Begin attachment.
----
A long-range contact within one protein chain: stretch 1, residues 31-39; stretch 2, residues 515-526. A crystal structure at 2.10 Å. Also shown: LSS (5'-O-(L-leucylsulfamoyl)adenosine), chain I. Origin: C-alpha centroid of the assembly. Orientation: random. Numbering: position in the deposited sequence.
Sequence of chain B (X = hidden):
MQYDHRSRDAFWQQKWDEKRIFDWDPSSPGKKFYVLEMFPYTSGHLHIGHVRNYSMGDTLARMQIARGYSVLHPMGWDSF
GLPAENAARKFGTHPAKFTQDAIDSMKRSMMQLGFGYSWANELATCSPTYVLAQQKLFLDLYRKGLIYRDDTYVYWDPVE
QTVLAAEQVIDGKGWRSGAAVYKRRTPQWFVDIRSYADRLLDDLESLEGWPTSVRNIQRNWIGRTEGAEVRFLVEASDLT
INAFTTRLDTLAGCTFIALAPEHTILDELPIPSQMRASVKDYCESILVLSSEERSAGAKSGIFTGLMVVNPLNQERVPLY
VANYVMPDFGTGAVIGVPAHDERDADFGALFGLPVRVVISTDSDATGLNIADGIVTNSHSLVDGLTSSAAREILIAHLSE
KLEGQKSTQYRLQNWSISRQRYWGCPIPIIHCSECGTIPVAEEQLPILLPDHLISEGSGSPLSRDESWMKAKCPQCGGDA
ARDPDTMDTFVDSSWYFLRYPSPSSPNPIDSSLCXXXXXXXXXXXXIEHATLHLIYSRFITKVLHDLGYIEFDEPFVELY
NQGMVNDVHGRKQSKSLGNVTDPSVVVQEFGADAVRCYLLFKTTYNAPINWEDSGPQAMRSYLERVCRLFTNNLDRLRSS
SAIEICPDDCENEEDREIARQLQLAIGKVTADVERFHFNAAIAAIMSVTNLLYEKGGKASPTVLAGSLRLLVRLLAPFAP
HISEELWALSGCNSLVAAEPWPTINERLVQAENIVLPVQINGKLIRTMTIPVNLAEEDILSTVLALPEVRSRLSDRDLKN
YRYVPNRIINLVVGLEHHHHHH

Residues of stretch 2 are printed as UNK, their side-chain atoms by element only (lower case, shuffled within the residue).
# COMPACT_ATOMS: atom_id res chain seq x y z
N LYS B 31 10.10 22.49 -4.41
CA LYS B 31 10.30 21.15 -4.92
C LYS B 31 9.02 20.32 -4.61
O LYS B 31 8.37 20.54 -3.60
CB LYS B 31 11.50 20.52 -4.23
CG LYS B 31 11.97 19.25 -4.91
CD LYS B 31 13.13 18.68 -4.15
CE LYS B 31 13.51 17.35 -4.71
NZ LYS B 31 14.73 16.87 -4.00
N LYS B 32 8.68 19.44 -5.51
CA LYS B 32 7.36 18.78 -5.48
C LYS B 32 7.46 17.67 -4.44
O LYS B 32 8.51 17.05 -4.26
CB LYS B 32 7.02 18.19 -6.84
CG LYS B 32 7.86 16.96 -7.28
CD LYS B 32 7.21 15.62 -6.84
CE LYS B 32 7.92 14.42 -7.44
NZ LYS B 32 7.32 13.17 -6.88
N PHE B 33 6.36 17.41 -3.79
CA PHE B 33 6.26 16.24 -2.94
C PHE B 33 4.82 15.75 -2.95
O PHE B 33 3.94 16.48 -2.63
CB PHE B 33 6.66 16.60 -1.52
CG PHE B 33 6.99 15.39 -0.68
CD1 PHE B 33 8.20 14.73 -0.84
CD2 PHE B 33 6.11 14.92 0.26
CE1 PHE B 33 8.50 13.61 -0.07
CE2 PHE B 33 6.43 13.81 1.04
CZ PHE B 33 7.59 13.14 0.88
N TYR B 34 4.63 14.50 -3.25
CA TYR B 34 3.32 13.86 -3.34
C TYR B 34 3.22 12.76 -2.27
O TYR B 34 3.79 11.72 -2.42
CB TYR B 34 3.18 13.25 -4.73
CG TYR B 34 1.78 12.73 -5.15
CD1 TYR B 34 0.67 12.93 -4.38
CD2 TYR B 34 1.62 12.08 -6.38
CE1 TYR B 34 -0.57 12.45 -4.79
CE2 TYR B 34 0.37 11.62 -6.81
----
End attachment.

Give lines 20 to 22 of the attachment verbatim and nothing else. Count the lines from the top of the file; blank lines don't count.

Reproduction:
CB LYS B 31 11.50 20.52 -4.23
CG LYS B 31 11.97 19.25 -4.91
CD LYS B 31 13.13 18.68 -4.15